Viola Desmond Won't Be Budged by Jody Nyasha Warner; illustrated by Richard Rudnicki
In 1946, Viola Desmond sat down for her rights in a movie theatre in New Glasgow, Nova Scotia - she had taken her seat in the lower level of the movie theatre, which as it turned out, was not accessible to black patrons. She would become an inspiration to the anti-segregation movement in Canada. The text is extremely approachable, written in a relaxed conversational style, and is accompanied by Richard Rudnicki's beautiful acrylic paintings. The book is a wonderfully written and illustrated portrait of a brave Canadian woman, and will inspire discussions about courage, injustice and segregation in Canada, among other topics.




Rachel Captures the Moon by Richard Ungar
The people of the village of Chelm are in love with the moon. So much so they go to great measures to capture it so they can enjoy it whenever they want. They try all sorts of ridiculous schemes, but only young Rachel has the common sense to succeed. Richard Ungar retells this Jewish folktale in joyful words and with his beautifully vibrant Chagalesque paintings.





No Girls Allowed: Tales of Daring Women Dressed as Men for Love, Freedom and Adventure by Susan Hughes; illustrated by Willow Dawson
No Girls Allowed includes the stories of seven women who would not be kept from achieving their goals by the phrase, "No girls allowed." Told in graphic novel format, it takes us from Ancient Egypt in 1470 BCE to the American Civil War in the mid-1800s. The book is labelled as appropriate for ages 9 to 12, but I believe these amazing stories will appeal to kids between the ages of 6 and 9, as well, especially if they are already familiar with the conventions of the graphic novel format.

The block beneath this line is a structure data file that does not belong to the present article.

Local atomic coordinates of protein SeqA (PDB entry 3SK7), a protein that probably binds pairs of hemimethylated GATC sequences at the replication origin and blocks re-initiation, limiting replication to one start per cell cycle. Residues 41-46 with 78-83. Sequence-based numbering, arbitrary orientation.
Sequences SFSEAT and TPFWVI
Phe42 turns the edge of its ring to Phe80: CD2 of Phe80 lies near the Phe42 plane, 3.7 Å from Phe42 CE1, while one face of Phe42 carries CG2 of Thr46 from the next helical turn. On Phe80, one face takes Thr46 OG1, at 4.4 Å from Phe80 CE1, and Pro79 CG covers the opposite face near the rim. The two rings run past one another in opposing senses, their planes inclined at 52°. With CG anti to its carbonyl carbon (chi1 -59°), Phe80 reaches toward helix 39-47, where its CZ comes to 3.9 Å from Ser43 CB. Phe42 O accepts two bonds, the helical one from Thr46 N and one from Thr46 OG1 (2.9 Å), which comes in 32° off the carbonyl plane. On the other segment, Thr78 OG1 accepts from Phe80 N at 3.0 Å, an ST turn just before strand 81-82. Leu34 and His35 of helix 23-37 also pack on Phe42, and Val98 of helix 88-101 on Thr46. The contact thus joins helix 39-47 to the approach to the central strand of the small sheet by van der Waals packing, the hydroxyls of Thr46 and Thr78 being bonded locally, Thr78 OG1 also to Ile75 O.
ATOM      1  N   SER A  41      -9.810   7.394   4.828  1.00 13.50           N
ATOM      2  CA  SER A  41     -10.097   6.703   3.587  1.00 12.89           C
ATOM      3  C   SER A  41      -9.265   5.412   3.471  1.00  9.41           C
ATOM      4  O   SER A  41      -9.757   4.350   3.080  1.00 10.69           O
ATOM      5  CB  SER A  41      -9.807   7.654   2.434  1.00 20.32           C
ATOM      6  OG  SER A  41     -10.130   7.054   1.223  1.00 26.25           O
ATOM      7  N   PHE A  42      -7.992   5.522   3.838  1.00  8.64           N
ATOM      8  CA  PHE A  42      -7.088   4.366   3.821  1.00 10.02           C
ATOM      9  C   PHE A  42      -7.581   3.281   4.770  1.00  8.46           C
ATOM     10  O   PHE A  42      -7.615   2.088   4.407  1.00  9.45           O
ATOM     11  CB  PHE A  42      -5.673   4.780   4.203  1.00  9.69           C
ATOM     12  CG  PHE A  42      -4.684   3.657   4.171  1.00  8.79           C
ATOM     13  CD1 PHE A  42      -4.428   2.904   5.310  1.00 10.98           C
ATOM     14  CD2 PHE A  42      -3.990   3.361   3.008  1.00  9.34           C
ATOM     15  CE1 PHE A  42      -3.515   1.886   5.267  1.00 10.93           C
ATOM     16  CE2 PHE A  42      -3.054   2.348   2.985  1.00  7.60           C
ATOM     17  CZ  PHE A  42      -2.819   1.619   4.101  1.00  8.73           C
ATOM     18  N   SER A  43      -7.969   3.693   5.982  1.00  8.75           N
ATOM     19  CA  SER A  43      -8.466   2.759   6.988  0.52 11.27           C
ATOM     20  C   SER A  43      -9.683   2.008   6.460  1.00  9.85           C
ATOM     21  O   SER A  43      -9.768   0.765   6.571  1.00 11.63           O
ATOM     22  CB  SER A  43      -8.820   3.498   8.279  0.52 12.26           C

The Longest Home Run by Roch Carrier; illustrated by Sheldon Cohen
"The longest home run in the history of baseball was hit by a girl." So begins this story by the team who brought us the Canadian classic The Hockey Sweater. The girl, Adeline, turns out to be a travelling musician and disappears as quickly as she arrived. In Carrier's subtle and humorous style, ideas of what girls are capable of are put into question, if not shattered.

Do you have a favourite Canadian children's book that features amazing girl characters? Tell us about it in the comments below.

Article Author Tamara Sztainbok
Tamara Sztainbok

Tamara Sztainbok is the mother of two school-aged children. A children's book editor with Scholastic Canada, she believes anything you ever need to know you can learn from a children's book. She also runs Puzzle Box Communications, providing communication services to small businesses. She writes about adult books on her ClubMom blog, Turning Pages. Follow her on Twitter @PuzzleBoxCom. Opinions expressed here are Tamara's alone.